Yorkshire's forgotten dew ponds
Over the next two years the Wolds Water project will see Yorkshire Wildlife Trust working with local farmers to restore a network of historic dew ponds stretching more than 20 miles from Thixendale to Fordon in the heart of the Yorkshire Wolds.
The dew ponds were created predominantly in the 18th and 19th centuries to provide crucial water for livestock in the dry landscape of the High Wolds. Whilst few are used by livestock today, they are a haven for wildlife and an important historic feature of the landscape.
[quote=David Renwick, Head of HLF Yorkshire & the Humber]"We’re delighted that, thanks to National Lottery players, we’ve been able to support this project.”[/quote]
David Renwick, Head of HLF Yorkshire and the Humber, said: “The Wolds Landscape is one of Yorkshire’s best kept secrets, but it’s becoming increasingly well known as a result of David Hockney’s paintings and the BBC 2 mini-series ‘Hidden Treasures of the Wolds’. One of these hidden treasures are its Dew Ponds. Significant in terms of their landscape and wildlife importance, they demonstrate the connection that people have with their countryside – created to water livestock they now provide a home for rare plants and animals. We’re delighted that, thanks to National Lottery players, we’ve been able to support this project, and give local people the opportunity to explore and preserve the natural heritage on their doorstep.”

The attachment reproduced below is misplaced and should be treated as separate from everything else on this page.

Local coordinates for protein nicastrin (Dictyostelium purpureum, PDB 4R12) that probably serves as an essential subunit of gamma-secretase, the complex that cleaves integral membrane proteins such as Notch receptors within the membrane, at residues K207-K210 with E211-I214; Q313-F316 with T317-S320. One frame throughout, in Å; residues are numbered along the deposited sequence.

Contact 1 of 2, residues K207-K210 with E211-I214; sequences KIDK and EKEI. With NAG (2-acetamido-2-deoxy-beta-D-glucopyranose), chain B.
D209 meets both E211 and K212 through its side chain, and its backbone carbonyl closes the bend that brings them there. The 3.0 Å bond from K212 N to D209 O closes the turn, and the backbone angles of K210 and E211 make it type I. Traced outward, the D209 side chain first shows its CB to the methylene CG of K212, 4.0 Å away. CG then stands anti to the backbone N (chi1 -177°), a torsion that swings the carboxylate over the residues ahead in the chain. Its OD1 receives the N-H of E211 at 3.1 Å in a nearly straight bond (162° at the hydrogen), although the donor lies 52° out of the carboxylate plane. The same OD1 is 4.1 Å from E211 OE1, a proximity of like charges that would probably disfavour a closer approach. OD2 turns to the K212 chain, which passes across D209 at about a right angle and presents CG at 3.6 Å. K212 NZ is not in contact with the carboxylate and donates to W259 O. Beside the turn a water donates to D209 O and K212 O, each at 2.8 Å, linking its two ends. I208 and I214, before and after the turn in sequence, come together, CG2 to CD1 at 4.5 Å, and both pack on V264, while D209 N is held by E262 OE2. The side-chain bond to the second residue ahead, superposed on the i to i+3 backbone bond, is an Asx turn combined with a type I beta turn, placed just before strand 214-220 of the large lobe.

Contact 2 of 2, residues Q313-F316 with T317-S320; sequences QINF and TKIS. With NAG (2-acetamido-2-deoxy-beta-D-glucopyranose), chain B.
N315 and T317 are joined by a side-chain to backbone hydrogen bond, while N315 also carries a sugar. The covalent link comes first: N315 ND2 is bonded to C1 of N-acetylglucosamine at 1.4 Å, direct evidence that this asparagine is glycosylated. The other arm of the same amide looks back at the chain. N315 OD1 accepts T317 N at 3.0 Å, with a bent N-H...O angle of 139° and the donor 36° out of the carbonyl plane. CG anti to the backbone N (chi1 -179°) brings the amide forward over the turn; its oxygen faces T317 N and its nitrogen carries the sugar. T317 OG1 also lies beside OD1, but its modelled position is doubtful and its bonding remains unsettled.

The Wolds Water project will also capture memories and stories from members of the local community who remember the ponds in use in a bygone farming age. These oral histories, together with the natural and cultural heritage identified and recorded through the project will be developed into a new online resource.
Leading the project for Yorkshire Wildlife Trust is Emily McGregor, Wolds Dew Pond Project Officer: “People are at the heart of this project and we are keen to involve the local community in the full range of activities. We want to reconnect people with the history and wildlife of dew ponds so that these features once again become a core part of the culture and landscape of the Wolds.”